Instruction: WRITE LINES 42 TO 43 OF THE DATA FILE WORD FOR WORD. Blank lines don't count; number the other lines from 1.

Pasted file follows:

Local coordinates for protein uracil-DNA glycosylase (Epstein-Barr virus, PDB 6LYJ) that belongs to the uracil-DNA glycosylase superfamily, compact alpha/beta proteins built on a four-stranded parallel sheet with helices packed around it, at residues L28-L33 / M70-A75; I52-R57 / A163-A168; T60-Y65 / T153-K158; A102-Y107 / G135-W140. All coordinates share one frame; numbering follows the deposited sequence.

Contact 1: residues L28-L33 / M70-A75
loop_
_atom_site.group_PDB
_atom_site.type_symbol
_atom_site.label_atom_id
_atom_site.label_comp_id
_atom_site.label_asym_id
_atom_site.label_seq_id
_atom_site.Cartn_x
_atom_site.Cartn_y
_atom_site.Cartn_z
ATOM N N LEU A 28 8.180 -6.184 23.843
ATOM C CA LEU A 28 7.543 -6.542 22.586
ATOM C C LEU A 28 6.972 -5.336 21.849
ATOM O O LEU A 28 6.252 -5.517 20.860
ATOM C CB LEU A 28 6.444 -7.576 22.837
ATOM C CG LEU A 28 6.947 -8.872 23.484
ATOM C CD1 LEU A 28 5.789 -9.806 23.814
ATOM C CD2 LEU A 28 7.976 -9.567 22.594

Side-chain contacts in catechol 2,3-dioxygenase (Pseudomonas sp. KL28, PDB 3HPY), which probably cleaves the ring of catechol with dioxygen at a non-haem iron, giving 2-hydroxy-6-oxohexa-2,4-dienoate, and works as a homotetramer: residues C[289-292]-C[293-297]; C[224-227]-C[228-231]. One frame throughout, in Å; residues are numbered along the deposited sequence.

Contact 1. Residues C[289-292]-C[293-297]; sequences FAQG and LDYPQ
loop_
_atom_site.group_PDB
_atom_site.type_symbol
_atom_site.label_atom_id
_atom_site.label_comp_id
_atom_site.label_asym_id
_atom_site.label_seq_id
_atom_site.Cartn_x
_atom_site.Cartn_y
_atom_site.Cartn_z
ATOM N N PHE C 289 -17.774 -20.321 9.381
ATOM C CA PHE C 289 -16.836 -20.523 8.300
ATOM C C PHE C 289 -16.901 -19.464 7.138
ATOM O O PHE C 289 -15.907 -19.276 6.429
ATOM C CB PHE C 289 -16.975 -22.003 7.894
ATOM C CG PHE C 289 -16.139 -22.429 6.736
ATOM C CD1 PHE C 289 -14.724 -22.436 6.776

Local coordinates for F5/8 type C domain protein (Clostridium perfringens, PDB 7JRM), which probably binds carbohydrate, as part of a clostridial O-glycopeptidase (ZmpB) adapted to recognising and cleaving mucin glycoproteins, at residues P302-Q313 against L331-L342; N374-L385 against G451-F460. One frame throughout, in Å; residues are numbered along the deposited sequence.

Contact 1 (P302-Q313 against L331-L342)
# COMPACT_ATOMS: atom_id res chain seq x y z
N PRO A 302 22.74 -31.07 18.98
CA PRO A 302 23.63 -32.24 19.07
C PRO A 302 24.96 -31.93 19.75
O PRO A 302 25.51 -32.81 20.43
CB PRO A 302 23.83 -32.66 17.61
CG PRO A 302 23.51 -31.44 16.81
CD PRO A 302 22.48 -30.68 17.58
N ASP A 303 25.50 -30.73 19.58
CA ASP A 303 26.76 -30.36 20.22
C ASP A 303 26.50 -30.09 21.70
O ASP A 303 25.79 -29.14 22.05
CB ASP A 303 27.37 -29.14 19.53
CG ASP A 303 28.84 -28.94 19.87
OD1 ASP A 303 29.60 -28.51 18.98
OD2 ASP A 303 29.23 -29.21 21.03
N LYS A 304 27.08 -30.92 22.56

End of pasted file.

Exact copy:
# COMPACT_ATOMS: atom_id res chain seq x y z
N PRO A 302 22.74 -31.07 18.98